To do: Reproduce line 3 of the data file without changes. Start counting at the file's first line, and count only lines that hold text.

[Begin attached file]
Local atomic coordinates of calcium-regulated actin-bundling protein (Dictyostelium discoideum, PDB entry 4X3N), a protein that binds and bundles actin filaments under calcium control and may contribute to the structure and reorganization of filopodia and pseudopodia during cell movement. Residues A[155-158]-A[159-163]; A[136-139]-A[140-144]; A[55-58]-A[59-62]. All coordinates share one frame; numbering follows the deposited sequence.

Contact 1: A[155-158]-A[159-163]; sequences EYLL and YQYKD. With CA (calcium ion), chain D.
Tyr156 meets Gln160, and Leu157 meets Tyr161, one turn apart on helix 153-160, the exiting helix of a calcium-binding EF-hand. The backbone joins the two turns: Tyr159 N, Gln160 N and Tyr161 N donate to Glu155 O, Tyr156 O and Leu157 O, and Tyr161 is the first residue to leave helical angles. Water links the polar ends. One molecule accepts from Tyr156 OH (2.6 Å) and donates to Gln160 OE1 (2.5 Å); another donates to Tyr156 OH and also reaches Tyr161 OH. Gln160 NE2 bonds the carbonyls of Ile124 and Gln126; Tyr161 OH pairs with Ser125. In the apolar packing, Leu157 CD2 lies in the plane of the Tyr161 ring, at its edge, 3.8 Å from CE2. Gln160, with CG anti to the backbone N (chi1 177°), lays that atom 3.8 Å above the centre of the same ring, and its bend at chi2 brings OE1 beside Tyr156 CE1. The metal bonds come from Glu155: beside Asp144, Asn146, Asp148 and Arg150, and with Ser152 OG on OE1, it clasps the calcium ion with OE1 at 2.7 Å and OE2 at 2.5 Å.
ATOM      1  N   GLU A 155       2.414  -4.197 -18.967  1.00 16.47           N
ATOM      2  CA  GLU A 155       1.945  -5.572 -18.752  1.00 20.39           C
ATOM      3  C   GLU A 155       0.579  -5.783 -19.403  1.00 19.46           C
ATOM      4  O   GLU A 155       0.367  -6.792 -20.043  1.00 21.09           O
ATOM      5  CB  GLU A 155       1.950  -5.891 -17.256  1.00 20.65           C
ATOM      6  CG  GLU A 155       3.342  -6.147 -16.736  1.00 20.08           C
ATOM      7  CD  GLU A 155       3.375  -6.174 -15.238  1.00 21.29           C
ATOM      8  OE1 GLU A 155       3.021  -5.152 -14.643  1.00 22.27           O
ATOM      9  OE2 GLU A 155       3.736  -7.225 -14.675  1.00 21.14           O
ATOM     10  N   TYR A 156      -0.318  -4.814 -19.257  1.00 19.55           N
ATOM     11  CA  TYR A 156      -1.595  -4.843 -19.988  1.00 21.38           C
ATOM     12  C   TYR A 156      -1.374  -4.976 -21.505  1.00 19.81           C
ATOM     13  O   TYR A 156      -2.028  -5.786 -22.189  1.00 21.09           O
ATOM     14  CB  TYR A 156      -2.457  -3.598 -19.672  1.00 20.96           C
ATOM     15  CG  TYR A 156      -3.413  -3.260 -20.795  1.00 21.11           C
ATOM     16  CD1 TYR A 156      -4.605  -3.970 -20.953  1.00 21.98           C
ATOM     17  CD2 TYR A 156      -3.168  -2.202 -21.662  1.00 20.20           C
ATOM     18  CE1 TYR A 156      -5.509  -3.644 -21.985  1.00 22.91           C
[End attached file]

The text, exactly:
Tyr156 meets Gln160, and Leu157 meets Tyr161, one turn apart on helix 153-160, the exiting helix of a calcium-binding EF-hand. The backbone joins the two turns: Tyr159 N, Gln160 N and Tyr161 N donate to Glu155 O, Tyr156 O and Leu157 O, and Tyr161 is the first residue to leave helical angles. Water links the polar ends. One molecule accepts from Tyr156 OH (2.6 Å) and donates to Gln160 OE1 (2.5 Å); another donates to Tyr156 OH and also reaches Tyr161 OH. Gln160 NE2 bonds the carbonyls of Ile124 and Gln126; Tyr161 OH pairs with Ser125. In the apolar packing, Leu157 CD2 lies in the plane of the Tyr161 ring, at its edge, 3.8 Å from CE2. Gln160, with CG anti to the backbone N (chi1 177°), lays that atom 3.8 Å above the centre of the same ring, and its bend at chi2 brings OE1 beside Tyr156 CE1. The metal bonds come from Glu155: beside Asp144, Asn146, Asp148 and Arg150, and with Ser152 OG on OE1, it clasps the calcium ion with OE1 at 2.7 Å and OE2 at 2.5 Å.